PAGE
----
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The Politics of Identity and Power in Rubell’s ‘Ivanka Vacuuming’

What is ‘Ivanka Vacuuming’?

At Flashpoint Gallery, viewers are invited to throw crumbs for a former first daughter look-alike to vacuum clean for two hours. Surrounded by three walls reflecting the bright pink carpet, a model with striking resemblance to Ivanka Trump performs Jennifer Rubell’s new performance piece titled, ‘Ivanka Vacuuming’. Dressed in a pink dress and stilettos, the model’s constant smile or impassivity- reacting to nothing while silently cleaning up the mess created for her by the audience, garnered attention. The work, which appears to be satirical in nature, has sparked discourse surrounding power, femininity, and its portrayal, as well as the construction of identities. The real-world implications and undertones of such a piece- featuring the politics and privilege in art ownership, and Ivanka Trump herself- have all been dug up into public view owing to the performance.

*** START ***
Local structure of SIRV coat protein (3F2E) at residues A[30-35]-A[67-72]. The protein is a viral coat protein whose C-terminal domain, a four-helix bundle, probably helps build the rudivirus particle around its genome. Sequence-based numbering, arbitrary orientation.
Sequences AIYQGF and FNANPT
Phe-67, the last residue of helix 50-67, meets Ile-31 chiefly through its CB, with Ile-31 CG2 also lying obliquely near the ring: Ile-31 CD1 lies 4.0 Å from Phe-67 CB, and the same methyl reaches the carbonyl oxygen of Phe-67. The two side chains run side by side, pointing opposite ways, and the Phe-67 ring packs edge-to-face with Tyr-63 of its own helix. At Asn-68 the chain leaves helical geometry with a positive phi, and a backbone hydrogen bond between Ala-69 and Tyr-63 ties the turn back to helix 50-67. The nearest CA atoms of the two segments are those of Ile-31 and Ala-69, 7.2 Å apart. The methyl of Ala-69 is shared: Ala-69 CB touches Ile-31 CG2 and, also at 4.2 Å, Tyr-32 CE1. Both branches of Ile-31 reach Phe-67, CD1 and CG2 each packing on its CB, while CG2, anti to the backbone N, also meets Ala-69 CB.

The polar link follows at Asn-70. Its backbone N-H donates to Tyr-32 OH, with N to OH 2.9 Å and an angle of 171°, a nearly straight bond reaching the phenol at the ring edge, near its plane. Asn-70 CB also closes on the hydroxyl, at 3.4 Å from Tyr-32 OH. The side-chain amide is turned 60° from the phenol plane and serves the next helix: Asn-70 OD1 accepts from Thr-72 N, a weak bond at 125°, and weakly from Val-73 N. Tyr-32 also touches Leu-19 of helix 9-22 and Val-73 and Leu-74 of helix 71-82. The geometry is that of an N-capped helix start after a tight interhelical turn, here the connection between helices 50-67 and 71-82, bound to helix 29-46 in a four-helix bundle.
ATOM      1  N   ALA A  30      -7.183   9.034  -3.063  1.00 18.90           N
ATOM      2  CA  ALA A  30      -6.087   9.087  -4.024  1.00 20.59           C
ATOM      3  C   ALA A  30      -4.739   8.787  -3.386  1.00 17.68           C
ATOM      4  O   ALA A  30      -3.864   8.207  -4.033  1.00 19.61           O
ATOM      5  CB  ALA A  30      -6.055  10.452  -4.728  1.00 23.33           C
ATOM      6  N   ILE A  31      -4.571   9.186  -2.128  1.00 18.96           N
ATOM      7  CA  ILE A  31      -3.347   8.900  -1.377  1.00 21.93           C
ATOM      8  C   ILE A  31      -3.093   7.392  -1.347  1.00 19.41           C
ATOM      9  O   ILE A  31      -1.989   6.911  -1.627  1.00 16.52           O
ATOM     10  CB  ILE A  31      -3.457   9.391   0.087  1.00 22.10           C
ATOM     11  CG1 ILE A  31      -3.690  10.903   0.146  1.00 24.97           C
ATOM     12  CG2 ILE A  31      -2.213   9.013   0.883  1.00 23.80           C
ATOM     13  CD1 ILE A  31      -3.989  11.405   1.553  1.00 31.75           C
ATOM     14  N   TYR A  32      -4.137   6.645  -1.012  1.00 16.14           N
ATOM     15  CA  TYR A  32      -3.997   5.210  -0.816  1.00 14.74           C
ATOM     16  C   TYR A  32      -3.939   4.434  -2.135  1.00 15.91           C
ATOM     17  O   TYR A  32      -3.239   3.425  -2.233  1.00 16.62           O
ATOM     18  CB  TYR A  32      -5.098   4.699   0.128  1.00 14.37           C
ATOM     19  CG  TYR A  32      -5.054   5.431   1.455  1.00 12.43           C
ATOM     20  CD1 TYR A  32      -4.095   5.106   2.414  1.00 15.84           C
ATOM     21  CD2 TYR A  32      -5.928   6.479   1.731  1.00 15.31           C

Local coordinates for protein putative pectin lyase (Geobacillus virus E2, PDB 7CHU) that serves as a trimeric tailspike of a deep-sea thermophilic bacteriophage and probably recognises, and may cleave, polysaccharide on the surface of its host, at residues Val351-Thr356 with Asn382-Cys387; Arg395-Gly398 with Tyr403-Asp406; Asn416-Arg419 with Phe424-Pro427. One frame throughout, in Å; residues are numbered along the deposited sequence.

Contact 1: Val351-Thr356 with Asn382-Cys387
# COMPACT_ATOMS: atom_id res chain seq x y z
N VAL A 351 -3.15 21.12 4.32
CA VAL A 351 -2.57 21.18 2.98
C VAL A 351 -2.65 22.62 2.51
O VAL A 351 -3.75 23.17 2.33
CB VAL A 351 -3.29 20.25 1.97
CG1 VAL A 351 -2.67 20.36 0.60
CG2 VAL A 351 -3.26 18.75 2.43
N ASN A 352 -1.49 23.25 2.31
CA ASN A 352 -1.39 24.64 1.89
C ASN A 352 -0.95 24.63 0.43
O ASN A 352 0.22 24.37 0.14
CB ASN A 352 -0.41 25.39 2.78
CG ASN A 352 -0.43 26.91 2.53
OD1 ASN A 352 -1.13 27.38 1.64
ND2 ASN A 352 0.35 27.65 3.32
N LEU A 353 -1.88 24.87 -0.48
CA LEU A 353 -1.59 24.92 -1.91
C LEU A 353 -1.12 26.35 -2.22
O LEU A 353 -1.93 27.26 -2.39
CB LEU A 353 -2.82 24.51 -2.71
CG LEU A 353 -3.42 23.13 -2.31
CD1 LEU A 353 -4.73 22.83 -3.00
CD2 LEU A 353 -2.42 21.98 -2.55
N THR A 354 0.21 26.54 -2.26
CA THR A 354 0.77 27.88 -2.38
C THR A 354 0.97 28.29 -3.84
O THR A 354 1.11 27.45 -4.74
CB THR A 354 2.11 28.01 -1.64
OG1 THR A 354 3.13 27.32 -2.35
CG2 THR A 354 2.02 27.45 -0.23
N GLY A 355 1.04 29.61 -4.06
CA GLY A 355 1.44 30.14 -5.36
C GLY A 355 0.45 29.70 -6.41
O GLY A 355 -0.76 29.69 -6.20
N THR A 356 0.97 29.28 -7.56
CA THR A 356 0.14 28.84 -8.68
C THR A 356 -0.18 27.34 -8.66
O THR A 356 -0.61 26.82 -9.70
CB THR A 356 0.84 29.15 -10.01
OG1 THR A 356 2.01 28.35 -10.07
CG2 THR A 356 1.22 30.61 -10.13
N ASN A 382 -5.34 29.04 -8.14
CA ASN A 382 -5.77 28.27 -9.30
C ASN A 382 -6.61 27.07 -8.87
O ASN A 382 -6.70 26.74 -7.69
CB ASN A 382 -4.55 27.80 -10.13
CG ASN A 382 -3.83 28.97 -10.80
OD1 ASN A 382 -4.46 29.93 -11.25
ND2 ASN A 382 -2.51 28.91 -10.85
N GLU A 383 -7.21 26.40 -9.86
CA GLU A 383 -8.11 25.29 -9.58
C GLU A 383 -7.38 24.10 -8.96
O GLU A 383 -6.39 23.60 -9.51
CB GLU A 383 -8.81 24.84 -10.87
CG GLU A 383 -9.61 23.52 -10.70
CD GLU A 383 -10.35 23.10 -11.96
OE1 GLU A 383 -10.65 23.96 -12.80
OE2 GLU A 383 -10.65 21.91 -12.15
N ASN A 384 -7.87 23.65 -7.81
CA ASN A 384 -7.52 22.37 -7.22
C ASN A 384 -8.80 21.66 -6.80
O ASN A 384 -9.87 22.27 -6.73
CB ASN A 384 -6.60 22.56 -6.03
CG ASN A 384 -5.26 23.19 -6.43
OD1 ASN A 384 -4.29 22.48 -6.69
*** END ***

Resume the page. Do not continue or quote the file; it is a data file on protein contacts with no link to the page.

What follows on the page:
‘Ivanka Vacuuming’
Source: The Atlantic

Unravelling Identity and Public Image

Rubell’s ‘Ivanka Vacuuming’ has been described at the exhibition as follows: “visual celebration of a contemporary feminine icon; a portrait of our own relationship to that figure; and a questioning of our complicity in her role-playing.” The piece seeks to draw the eye to discontinuities and hypocrisies that exist between the public image and reality. The carefully constructed public identity of Ivanka Trump includes that of the all-American, layperson that every working woman can relate to. The cautiously curated brand had the purpose of creating mass appeal as she took on more public positions in the government with policies that were aimed at the welfare of women. She appears to be the model of efficiency, exercising the perfect amount of restraint and was once in the public eye slightly separated from the problematic identity of her father.